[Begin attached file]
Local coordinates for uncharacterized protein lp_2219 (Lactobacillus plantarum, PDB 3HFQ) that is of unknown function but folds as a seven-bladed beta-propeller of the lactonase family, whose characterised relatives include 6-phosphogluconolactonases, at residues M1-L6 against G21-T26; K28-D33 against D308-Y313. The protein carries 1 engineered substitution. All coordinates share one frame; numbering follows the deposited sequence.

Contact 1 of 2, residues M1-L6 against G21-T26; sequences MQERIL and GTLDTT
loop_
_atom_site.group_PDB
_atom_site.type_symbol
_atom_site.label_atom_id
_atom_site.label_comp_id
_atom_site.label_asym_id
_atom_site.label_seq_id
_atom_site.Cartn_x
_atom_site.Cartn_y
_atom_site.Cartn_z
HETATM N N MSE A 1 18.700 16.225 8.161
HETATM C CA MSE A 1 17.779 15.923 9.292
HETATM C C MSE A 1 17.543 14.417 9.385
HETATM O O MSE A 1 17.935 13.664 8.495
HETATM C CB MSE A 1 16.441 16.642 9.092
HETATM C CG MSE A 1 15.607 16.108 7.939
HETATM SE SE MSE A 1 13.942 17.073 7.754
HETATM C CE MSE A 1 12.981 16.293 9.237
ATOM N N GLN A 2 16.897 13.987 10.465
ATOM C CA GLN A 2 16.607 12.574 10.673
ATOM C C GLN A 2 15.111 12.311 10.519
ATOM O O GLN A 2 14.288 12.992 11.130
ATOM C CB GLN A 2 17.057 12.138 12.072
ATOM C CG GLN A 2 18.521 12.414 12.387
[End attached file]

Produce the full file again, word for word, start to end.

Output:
Local coordinates for uncharacterized protein lp_2219 (Lactobacillus plantarum, PDB 3HFQ) that is of unknown function but folds as a seven-bladed beta-propeller of the lactonase family, whose characterised relatives include 6-phosphogluconolactonases, at residues M1-L6 against G21-T26; K28-D33 against D308-Y313. The protein carries 1 engineered substitution. All coordinates share one frame; numbering follows the deposited sequence.

Contact 1 of 2, residues M1-L6 against G21-T26; sequences MQERIL and GTLDTT
loop_
_atom_site.group_PDB
_atom_site.type_symbol
_atom_site.label_atom_id
_atom_site.label_comp_id
_atom_site.label_asym_id
_atom_site.label_seq_id
_atom_site.Cartn_x
_atom_site.Cartn_y
_atom_site.Cartn_z
HETATM N N MSE A 1 18.700 16.225 8.161
HETATM C CA MSE A 1 17.779 15.923 9.292
HETATM C C MSE A 1 17.543 14.417 9.385
HETATM O O MSE A 1 17.935 13.664 8.495
HETATM C CB MSE A 1 16.441 16.642 9.092
HETATM C CG MSE A 1 15.607 16.108 7.939
HETATM SE SE MSE A 1 13.942 17.073 7.754
HETATM C CE MSE A 1 12.981 16.293 9.237
ATOM N N GLN A 2 16.897 13.987 10.465
ATOM C CA GLN A 2 16.607 12.574 10.673
ATOM C C GLN A 2 15.111 12.311 10.519
ATOM O O GLN A 2 14.288 12.992 11.130
ATOM C CB GLN A 2 17.057 12.138 12.072
ATOM C CG GLN A 2 18.521 12.414 12.387